During my time at WEOS/WHWS (2007-11) we carried a LOT of live sportscasts, usually over 100 each academic year. As such, I got to know a lot of different ways to get audio reliably from the field back to the studios. Towards the end, one technology we started looking more at was simply using a netbook and Skype to get audio back to the studio. Can it be done? Yes it can! But there are some minor caveats - read on to see how it works...
|Acer Aspire One - netbook|
The SILK codec that Skype uses is pretty good quality...certainly good enough for broadcast. The delay was low enough (just barely) for bidirectional communication. With a good internet bandwidth, the connection was fairly reliable. And the software was free. With a little luck, the whole system could be assembled for very little cash, especially if you could finagle the laptop for cheap/free from your campus IT department.
The two biggest catches were the reliability of the internet connection, and the need for external mixing. The former I can't say much about here, save that with 4G hotspots, things have gotten pretty solid on that front for SOME areas of the country on SOME carriers. It's impossible to know for sure until you try it in a live situation, so have some kind of backup ready (see below).
The external mixing was a pain. Very, very few portable mixers are designed to handle more than one headphone output (i.e. multiple headsets). So you need a laptop, a hotspot, a mic mixer, a headphone mixer, headsets and maybe an additional laptop for playing sound effects, underwriting spots, promos, etc. That's pretty clunky, and requires a high degree of training to deal with inevitable problems.
|Logitech H530 USB headset|
- Two sets of Logitech H530 USB headsets.
- eMachines T1842 Windows XP desktop computer. Old and slow, good test source for proof-of-concept but you'll want something with a lot of processor power and RAM to ensure no dropouts.
- Winamp 5.33
- Skype 126.96.36.199
- Virtual Audio Cable (VAC) 4.12 software
- iPhone 4GS (running iOS4) with Skype
- Two (free) accounts on Skype: one for the remote end, one for the studio.
For Macs, on OSX there is a built-in virtual mixing function called Aggregate Devices. For Windows, you'll need third-party software; I used Virtual Audio Cable (VAC) 4.12 (it's not free, but it's pretty cheap...$25 to $50 depending on the support level you choose...and there's a free limited trial you can use for proof-of-concept on your own gear).
Update: Feb.2014: I found a free/donationware program called VB-Audio Cable, seems to work well on 64bit Windows 7, at least. The setup will be different than described below, but the overall concept should be roughly similar, even if the implementation is completely different.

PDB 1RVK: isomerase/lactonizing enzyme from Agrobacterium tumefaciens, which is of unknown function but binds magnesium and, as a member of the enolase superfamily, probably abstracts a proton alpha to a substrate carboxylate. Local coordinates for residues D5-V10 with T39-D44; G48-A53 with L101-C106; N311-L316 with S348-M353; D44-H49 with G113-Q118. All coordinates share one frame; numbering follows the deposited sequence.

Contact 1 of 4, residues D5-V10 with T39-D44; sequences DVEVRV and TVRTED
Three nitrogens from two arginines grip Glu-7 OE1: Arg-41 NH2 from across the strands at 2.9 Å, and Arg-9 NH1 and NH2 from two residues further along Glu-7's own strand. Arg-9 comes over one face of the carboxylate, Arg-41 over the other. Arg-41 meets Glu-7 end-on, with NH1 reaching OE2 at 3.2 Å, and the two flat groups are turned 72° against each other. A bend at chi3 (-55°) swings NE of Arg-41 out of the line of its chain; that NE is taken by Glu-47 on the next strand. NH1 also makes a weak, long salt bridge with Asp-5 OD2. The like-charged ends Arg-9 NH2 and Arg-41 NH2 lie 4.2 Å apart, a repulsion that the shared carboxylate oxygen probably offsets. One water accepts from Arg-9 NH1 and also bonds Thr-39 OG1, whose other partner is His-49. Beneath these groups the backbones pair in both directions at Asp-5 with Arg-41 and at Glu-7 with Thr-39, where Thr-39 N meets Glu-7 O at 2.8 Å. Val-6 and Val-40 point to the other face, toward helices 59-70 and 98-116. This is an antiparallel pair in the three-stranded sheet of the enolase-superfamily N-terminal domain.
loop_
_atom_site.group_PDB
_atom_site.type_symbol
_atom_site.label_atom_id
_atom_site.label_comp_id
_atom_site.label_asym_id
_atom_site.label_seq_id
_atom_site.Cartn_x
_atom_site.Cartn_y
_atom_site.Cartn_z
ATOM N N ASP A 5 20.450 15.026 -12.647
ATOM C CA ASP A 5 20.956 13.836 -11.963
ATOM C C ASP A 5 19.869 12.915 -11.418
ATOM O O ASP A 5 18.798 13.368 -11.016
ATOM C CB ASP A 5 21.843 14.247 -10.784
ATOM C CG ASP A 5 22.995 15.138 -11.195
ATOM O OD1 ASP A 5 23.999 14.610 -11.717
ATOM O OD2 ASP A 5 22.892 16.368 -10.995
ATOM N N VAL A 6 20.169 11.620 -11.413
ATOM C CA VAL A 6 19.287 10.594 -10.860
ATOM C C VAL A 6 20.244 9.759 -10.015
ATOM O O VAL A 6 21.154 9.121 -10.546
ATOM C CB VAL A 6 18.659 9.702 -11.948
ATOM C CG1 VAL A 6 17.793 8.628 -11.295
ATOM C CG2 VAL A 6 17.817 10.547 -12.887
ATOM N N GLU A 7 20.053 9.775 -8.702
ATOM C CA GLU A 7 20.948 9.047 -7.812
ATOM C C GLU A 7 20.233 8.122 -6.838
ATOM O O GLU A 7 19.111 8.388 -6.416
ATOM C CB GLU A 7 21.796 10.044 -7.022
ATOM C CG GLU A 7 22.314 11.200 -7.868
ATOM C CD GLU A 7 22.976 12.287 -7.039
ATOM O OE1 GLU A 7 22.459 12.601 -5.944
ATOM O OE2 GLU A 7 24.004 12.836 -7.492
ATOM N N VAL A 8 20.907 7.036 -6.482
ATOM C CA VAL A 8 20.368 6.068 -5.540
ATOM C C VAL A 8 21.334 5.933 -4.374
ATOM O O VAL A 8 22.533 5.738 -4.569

I chose the Logitech H530 because there's easy-to-use-by-touch controls for volume up/down and mute on the headset itself, and on Windows XP and up, the driver will automatically install just from plugging in the headset to a USB port. AND it will seamlessly recognize two headsets and label the second accordingly.
Using VAC's Audio Repeaters for Skype
|Audio Repeater window|
Two instances will combine your Logitech USB Headset and Logitech USB Headset (2) under Wave In into one virtual audio source for Skype to use: call this Virtual Cable 1 under Wave Out for both instances. You should be able to use the default settings for all save one: Channel Config should be set to Mono.
The other two instances combine the Skype call's output (from the studio) into one virtual cable so both headsets hear the same thing from the studio. This time your Wave In is Virtual Cable 2 for both instances, and then Wave Out goes to Logitech USB Headset and Logitech USB Headset (2).
For each of the four instances, when you set one up, click the instance's START button (lower-right corner of the instance's window) and then start another instance by clicking (Windows) Start > Programs > Virtual Audio Cable > Audio Repeater MMC.
Remember: for each additional headset, you'll need two more instances of Audio Repeater MMC running. But for additional microphones (like "crowd sound" mics) with no headphones, you only need one additional instance - follow the guidelines under "USB Microphones" above.
Now open Skype and click Tools > Options, and under General > Audio Settings change the Microphone to be set to Virtual Cable 1 and the Speakers to be Virtual Cable 2.
It's a little complicated, but perfectly logical: now all your USB mics are getting virtually combined into one audio input (going to the studio), and all your USB headphones are getting the same virtual audio output (coming from the studio).
|Winamp settings - click to enlarge|
Now if you want to get fancy and play pre-recorded audio from the field back to the studio too, you can do that using Winamp. Actually you can probably do it with all sorts of different programs, but I used Winamp for the test.